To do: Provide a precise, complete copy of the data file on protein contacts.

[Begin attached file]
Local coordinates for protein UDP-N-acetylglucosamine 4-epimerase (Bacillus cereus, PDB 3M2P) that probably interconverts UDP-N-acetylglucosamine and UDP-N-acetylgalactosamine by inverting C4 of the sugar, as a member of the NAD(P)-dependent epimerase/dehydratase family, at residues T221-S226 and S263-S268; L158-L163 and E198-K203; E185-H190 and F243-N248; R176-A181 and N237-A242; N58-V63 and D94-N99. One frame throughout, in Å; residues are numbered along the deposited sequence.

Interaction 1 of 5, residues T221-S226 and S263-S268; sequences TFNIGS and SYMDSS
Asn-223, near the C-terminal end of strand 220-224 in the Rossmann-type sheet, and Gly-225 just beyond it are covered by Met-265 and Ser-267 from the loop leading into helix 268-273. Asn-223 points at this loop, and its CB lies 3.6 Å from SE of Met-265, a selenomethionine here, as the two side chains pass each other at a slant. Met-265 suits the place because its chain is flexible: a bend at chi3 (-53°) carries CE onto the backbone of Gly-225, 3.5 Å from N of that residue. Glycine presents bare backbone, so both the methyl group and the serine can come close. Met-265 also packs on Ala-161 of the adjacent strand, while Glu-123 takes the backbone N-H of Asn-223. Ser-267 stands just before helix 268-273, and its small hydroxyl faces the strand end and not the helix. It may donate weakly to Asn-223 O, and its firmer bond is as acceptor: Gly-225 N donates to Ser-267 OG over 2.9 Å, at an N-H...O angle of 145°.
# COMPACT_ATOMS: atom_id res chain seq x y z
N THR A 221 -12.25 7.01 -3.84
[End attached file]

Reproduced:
Local coordinates for protein UDP-N-acetylglucosamine 4-epimerase (Bacillus cereus, PDB 3M2P) that probably interconverts UDP-N-acetylglucosamine and UDP-N-acetylgalactosamine by inverting C4 of the sugar, as a member of the NAD(P)-dependent epimerase/dehydratase family, at residues T221-S226 and S263-S268; L158-L163 and E198-K203; E185-H190 and F243-N248; R176-A181 and N237-A242; N58-V63 and D94-N99. One frame throughout, in Å; residues are numbered along the deposited sequence.

Interaction 1 of 5, residues T221-S226 and S263-S268; sequences TFNIGS and SYMDSS
Asn-223, near the C-terminal end of strand 220-224 in the Rossmann-type sheet, and Gly-225 just beyond it are covered by Met-265 and Ser-267 from the loop leading into helix 268-273. Asn-223 points at this loop, and its CB lies 3.6 Å from SE of Met-265, a selenomethionine here, as the two side chains pass each other at a slant. Met-265 suits the place because its chain is flexible: a bend at chi3 (-53°) carries CE onto the backbone of Gly-225, 3.5 Å from N of that residue. Glycine presents bare backbone, so both the methyl group and the serine can come close. Met-265 also packs on Ala-161 of the adjacent strand, while Glu-123 takes the backbone N-H of Asn-223. Ser-267 stands just before helix 268-273, and its small hydroxyl faces the strand end and not the helix. It may donate weakly to Asn-223 O, and its firmer bond is as acceptor: Gly-225 N donates to Ser-267 OG over 2.9 Å, at an N-H...O angle of 145°.
# COMPACT_ATOMS: atom_id res chain seq x y z
N THR A 221 -12.25 7.01 -3.84